Have you ever asked yourself that question, thought about it, and given yourself an answer?
If youâre like most people, you donât have a definitive answer.
Rather, your answer is simply âmore money than I have now.â
I remember when I graduated from college and got my first advertising agency job earning $10,000 a year. It wasnât a lot of money, but I was thrilled to get the job. At one point I set a goal: To make my age in terms of income. So, by the time I was 30, I wanted to be making $30,000 per year. And by the time I was 40, Iâd be up to $40,000 per year.
When youâre making $10,000 quadrupling your income is quite desirable.
But, by the time I was in my thirties I was earning well over $30,000 a year. And by the time I was in my forties, I was earning six figures. Suddenly that little âmake my ageâ goal seemed a little silly. What could I have been thinking?
I realize itâs all relative. And, when I look back, I was actually quite happy back when I was only earning $10,000 a year. I was working in a career I was excited about. I was newly married and we had a cute little apartment that suited our needs. I was able to buy my first new car and pay off my college debt. Yet today, I canât imagine how I ever worked for so little money, or managed to live on it.
At the same time, as I look at my daughter who is a grad student supporting herself, Iâm reminded that like her, I had a different attitude back then. The goal was to live life and make the most of it. The goal was not to make a million dollars.
That makes me scratch my head and ask, When did my goal change?
When did my focus shift from living and enjoying life, to making money?
I realize it probably changed once I started working in my career. Setting and pursuing that âmake my ageâ goal, and all of the financial goals that followed, were more about climbing the corporate ladder and being successful than they were about making more money to improve my standard of living.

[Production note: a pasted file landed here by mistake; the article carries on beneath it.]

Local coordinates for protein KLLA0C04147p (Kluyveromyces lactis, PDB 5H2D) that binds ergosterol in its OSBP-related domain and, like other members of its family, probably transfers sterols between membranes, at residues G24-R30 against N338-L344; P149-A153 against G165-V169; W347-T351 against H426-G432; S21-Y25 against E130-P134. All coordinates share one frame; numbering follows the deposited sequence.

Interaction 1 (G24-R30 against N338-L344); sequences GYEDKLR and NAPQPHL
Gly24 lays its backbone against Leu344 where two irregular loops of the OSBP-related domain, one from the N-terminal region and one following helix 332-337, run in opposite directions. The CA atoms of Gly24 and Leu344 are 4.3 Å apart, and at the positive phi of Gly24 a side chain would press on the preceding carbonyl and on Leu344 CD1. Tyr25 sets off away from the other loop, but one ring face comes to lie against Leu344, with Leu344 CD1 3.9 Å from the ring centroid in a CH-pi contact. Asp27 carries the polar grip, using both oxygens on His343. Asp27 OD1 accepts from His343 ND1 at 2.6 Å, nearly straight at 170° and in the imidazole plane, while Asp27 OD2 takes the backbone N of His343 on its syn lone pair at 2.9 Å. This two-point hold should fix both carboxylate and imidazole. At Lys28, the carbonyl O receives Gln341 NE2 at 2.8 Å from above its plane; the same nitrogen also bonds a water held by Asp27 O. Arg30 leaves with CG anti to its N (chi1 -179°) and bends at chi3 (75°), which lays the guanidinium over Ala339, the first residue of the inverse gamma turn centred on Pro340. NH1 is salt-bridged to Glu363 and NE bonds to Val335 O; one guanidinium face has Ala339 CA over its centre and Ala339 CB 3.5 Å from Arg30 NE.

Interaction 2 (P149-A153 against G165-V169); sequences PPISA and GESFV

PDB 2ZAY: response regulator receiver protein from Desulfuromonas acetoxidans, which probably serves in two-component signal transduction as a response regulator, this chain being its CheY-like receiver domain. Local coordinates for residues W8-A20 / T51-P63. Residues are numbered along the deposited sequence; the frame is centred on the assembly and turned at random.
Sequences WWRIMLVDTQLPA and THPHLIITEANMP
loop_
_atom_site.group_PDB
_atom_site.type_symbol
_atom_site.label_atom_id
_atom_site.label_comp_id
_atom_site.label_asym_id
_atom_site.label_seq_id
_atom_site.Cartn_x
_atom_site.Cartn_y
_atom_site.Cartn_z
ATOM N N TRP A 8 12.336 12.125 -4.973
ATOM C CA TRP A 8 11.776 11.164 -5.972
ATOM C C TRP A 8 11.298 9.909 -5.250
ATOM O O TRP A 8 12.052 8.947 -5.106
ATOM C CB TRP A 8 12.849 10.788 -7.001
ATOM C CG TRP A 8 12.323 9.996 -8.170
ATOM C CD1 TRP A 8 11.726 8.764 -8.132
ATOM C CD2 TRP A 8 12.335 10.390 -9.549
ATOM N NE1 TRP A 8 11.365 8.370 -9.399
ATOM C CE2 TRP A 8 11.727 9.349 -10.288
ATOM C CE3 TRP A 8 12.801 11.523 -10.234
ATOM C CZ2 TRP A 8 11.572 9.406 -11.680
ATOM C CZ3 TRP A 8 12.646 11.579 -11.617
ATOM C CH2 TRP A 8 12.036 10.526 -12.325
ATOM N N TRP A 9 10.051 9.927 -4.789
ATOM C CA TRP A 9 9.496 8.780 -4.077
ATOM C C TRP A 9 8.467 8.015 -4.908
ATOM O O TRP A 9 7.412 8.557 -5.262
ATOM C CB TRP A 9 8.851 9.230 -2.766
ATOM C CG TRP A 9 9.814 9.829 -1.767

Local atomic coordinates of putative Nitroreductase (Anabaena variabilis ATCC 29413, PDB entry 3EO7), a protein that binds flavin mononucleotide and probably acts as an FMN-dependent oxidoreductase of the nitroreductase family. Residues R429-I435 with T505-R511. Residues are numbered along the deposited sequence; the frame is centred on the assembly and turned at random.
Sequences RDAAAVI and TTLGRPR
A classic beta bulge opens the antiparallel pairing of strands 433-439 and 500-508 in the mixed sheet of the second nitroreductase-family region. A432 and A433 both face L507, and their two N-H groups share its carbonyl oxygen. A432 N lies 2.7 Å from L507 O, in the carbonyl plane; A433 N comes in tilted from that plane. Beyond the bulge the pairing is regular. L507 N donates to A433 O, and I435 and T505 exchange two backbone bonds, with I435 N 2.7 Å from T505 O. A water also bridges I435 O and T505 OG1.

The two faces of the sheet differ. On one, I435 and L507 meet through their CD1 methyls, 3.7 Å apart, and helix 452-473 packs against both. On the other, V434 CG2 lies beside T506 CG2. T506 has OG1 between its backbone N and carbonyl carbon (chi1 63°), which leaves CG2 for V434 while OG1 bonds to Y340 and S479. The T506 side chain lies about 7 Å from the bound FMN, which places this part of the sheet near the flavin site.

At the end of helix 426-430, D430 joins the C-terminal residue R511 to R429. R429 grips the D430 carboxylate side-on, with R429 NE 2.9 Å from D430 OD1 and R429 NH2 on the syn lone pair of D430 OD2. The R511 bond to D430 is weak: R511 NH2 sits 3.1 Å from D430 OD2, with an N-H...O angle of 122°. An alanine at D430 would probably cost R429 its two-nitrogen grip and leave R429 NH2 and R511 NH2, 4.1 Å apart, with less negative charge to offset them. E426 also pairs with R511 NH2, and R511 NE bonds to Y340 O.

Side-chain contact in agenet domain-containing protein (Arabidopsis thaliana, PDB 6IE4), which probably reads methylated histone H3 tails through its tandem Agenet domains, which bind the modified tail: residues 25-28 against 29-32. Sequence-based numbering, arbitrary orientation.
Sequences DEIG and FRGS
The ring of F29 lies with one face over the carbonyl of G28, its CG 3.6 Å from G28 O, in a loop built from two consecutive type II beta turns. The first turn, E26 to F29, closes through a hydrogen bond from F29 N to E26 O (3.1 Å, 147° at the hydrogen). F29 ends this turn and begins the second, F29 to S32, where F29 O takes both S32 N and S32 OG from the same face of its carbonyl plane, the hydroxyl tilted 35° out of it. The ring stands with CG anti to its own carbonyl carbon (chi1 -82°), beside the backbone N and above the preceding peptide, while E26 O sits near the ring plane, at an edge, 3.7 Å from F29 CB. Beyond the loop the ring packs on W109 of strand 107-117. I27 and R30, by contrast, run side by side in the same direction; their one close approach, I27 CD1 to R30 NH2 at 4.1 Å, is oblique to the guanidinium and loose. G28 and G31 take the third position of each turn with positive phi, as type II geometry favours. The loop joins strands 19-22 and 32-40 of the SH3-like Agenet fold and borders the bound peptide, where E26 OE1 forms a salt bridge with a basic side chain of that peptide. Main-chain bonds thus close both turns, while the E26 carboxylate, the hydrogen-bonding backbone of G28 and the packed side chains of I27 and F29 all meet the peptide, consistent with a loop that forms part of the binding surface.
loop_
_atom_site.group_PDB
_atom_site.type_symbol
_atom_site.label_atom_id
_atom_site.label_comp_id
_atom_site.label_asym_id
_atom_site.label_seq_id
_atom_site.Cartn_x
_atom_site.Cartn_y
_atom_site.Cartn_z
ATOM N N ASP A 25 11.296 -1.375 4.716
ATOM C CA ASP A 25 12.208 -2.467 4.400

Donât get me wrong, my standard of living did improve. But like many people, it was more because the more money my husband and I made the more things we found to spend it on. And at some point, I realized my attitude and values had shifted.
Iâm in a different place now, although I admit I still donât know how much money I really need, or want.
My answer to the question âHow much money do I need?â is still relative.
But the answer is no longer "more." Rather, the answer is "enough."
Enough to pay my billsâ¦
Enough to finance the relatively simple life weâve adopted now that weâre no longer chasing success and moneyâ¦
Enough to enjoy lifeâ¦
Enough to sock the extra away so we can retire some dayâ¦
I know I probably need to set a number goal. But I suppose after chasing numbers for so many years, Iâm rejecting that a bit. So instead Iâm choosing to focus on living the kind of life I want to live, and ultimately I suppose Iâll figure out what that costs.
How about you?
Do you know how much money you need to be making to live the lifestyle you desire?
After spending 25 years in the marketing industry, Debbie LaChusa became so frustrated with its "be more, do more, have more" mentality that she began speaking out about it. She wrote a book entitled "Breaking the Spell: The Truth about Money, Success, and the Pursuit of Happiness" and created the Money Success Happiness blog all in an effort to help others learn how to stop chasing money, success, and happiness and instead discover the true path to a happy, healthy, wealthy life. To read the first chapter of "Breaking the Spell" for free, visit www.breakingthespellbook.com